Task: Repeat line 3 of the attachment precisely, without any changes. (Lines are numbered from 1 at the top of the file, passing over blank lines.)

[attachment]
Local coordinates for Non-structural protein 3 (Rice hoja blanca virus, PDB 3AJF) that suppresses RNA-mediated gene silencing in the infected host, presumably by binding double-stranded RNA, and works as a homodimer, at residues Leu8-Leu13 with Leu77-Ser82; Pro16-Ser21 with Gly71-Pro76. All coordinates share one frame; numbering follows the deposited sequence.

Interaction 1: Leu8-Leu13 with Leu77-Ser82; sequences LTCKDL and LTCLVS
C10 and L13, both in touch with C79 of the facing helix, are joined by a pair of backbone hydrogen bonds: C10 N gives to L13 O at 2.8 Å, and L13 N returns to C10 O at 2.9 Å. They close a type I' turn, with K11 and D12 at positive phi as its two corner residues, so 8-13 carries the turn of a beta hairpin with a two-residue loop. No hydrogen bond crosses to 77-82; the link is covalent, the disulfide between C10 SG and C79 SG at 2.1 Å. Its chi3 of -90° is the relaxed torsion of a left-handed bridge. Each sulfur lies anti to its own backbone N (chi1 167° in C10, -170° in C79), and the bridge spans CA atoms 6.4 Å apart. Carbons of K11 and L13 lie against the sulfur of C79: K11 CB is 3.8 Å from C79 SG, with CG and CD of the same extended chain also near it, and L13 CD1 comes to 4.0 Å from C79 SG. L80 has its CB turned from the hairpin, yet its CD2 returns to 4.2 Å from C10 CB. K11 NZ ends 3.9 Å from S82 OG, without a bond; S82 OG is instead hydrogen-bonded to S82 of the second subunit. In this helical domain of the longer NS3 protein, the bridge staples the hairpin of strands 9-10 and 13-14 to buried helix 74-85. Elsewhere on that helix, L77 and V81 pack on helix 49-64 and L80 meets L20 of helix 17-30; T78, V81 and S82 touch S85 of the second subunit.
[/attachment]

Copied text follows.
C10 and L13, both in touch with C79 of the facing helix, are joined by a pair of backbone hydrogen bonds: C10 N gives to L13 O at 2.8 Å, and L13 N returns to C10 O at 2.9 Å. They close a type I' turn, with K11 and D12 at positive phi as its two corner residues, so 8-13 carries the turn of a beta hairpin with a two-residue loop. No hydrogen bond crosses to 77-82; the link is covalent, the disulfide between C10 SG and C79 SG at 2.1 Å. Its chi3 of -90° is the relaxed torsion of a left-handed bridge. Each sulfur lies anti to its own backbone N (chi1 167° in C10, -170° in C79), and the bridge spans CA atoms 6.4 Å apart. Carbons of K11 and L13 lie against the sulfur of C79: K11 CB is 3.8 Å from C79 SG, with CG and CD of the same extended chain also near it, and L13 CD1 comes to 4.0 Å from C79 SG. L80 has its CB turned from the hairpin, yet its CD2 returns to 4.2 Å from C10 CB. K11 NZ ends 3.9 Å from S82 OG, without a bond; S82 OG is instead hydrogen-bonded to S82 of the second subunit. In this helical domain of the longer NS3 protein, the bridge staples the hairpin of strands 9-10 and 13-14 to buried helix 74-85. Elsewhere on that helix, L77 and V81 pack on helix 49-64 and L80 meets L20 of helix 17-30; T78, V81 and S82 touch S85 of the second subunit.